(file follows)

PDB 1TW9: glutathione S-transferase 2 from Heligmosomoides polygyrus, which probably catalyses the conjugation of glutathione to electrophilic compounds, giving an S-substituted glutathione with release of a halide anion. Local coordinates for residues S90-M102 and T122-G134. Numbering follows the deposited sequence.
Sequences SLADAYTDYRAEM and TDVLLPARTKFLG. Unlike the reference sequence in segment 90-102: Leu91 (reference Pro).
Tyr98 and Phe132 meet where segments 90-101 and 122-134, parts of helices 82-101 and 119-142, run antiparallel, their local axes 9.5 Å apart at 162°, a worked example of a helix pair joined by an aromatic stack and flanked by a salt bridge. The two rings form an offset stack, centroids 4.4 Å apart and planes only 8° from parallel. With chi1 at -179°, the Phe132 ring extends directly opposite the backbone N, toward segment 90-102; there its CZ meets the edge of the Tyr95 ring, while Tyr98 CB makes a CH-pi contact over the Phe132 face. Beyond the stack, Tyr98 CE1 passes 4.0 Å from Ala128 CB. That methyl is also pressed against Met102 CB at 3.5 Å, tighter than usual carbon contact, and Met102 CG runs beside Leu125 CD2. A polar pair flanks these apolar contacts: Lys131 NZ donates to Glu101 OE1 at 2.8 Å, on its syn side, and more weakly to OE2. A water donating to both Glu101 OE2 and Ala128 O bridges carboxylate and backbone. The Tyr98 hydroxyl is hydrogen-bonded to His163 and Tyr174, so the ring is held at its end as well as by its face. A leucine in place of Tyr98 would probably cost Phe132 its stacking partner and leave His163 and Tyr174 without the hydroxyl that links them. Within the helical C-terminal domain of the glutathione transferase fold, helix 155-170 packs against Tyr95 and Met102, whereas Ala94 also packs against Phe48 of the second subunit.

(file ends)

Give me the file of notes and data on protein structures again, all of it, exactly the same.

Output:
PDB 1TW9: glutathione S-transferase 2 from Heligmosomoides polygyrus, which probably catalyses the conjugation of glutathione to electrophilic compounds, giving an S-substituted glutathione with release of a halide anion. Local coordinates for residues S90-M102 and T122-G134. Numbering follows the deposited sequence.
Sequences SLADAYTDYRAEM and TDVLLPARTKFLG. Unlike the reference sequence in segment 90-102: Leu91 (reference Pro).
Tyr98 and Phe132 meet where segments 90-101 and 122-134, parts of helices 82-101 and 119-142, run antiparallel, their local axes 9.5 Å apart at 162°, a worked example of a helix pair joined by an aromatic stack and flanked by a salt bridge. The two rings form an offset stack, centroids 4.4 Å apart and planes only 8° from parallel. With chi1 at -179°, the Phe132 ring extends directly opposite the backbone N, toward segment 90-102; there its CZ meets the edge of the Tyr95 ring, while Tyr98 CB makes a CH-pi contact over the Phe132 face. Beyond the stack, Tyr98 CE1 passes 4.0 Å from Ala128 CB. That methyl is also pressed against Met102 CB at 3.5 Å, tighter than usual carbon contact, and Met102 CG runs beside Leu125 CD2. A polar pair flanks these apolar contacts: Lys131 NZ donates to Glu101 OE1 at 2.8 Å, on its syn side, and more weakly to OE2. A water donating to both Glu101 OE2 and Ala128 O bridges carboxylate and backbone. The Tyr98 hydroxyl is hydrogen-bonded to His163 and Tyr174, so the ring is held at its end as well as by its face. A leucine in place of Tyr98 would probably cost Phe132 its stacking partner and leave His163 and Tyr174 without the hydroxyl that links them. Within the helical C-terminal domain of the glutathione transferase fold, helix 155-170 packs against Tyr95 and Met102, whereas Ala94 also packs against Phe48 of the second subunit.